A week-long stay in the United States by Russian Foreign Minister Igor Ivanov–which included talks with U.S. Secretary of State Madeleine Albright at the UN and with U.S. President Bill Clinton and other administration officials in Washington–appears to have done little to improve troubled ties between the two countries. Despite Ivanov’s hints to the contrary following his talks with Clinton, it appeared that differences between Washington and Moscow remain unresolved on key arms control issues as well as on the Kosovo peacekeeping mission.
Ivanov did applaud what he suggested was the Clinton administration’s determination to maintain friendly ties with Russia, and trumpeted what he said would be increased Russian-U.S. cooperation in the battle against terrorism. But those modest accomplishments could not obscure the fact that, in the face of the Russian money laundering scandal, the U.S. administration has toughened its stance with regard to future lending to Moscow. And while proclaiming its sympathy for Russian victims of the terrorist bombings in Russia, Washington nevertheless warned Moscow to act with restraint in the Caucasus, and to curb its military operations and pursue dialogue there (Reuters, September 25).
With regard to arms control, Ivanov told reporters following his meeting in Washington with Clinton and U.S. National Security Adviser Samuel Berger that the two countries had managed a “serious advance” on issues of strategic stability. But Ivanov provided no details, and his repeated assertions while in the United States that Moscow continues to view the 1972 ABM Treaty as the “cornerstone of strategic stability” raised some question as to what advances might have occurred. Ivanov did say that the two countries remain committed to negotiating a START III treaty, and that the Kremlin will continue to work for ratification of START II. But without an agreement on the ABM accord, progress in those other areas seems unlikely. Russian and U.S. arms control experts have met several times over the past month, but have indicated after those meetings that negotiations remained deadlocked because of Russian objections to U.S. calls for changes to the ABM accord.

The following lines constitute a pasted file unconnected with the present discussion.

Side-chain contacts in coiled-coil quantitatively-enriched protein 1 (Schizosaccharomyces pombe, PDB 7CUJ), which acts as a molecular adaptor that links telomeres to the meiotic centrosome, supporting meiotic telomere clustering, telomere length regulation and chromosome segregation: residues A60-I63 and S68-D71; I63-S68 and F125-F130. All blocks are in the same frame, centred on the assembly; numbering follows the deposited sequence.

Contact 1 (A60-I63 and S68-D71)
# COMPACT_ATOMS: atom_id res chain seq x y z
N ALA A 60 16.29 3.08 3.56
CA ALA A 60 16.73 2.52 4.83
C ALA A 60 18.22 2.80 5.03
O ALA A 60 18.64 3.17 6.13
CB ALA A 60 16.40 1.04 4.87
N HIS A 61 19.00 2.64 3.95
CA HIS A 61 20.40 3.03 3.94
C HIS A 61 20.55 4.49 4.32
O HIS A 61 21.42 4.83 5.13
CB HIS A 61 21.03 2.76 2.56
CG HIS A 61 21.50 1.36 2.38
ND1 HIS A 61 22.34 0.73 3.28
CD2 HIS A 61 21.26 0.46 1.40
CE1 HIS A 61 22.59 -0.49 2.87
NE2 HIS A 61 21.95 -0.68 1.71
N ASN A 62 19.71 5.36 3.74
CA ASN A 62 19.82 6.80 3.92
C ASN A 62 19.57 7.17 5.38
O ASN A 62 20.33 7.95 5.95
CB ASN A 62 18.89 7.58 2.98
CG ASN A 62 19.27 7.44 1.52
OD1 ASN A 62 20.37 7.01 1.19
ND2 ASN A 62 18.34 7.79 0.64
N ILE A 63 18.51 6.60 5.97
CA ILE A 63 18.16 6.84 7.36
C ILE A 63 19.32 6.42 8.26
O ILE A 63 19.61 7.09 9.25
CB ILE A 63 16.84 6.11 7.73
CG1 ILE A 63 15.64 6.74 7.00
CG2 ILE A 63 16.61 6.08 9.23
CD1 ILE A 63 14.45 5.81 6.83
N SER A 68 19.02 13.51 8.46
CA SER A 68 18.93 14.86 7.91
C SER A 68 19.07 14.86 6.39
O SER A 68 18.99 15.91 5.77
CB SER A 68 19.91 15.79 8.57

While in the United States Ivanov also repeated another Russian proposal, one which Moscow would apparently like to see enacted in lieu of U.S. plans to develop a limited national missile defense. This involves the development of a “collective global system for control of ballistic missiles” (International and Russian agencies, September 22-26; Izvestia, September 25). Russian President Boris Yeltsin made the proposal during the summit of G-7 leaders and Russia in Cologne this past June at the same meeting during which Russia and the West first tried to put the Kosovo conflict behind them. It was also the occasion on which Yeltsin agreed for the first time that Russia would consider–but no more than consider–proposed U.S. changes to the ABM treaty.
RUSSIA AND UNITED STATES MAY BE MOVING FARTHER APART ON KOSOVO.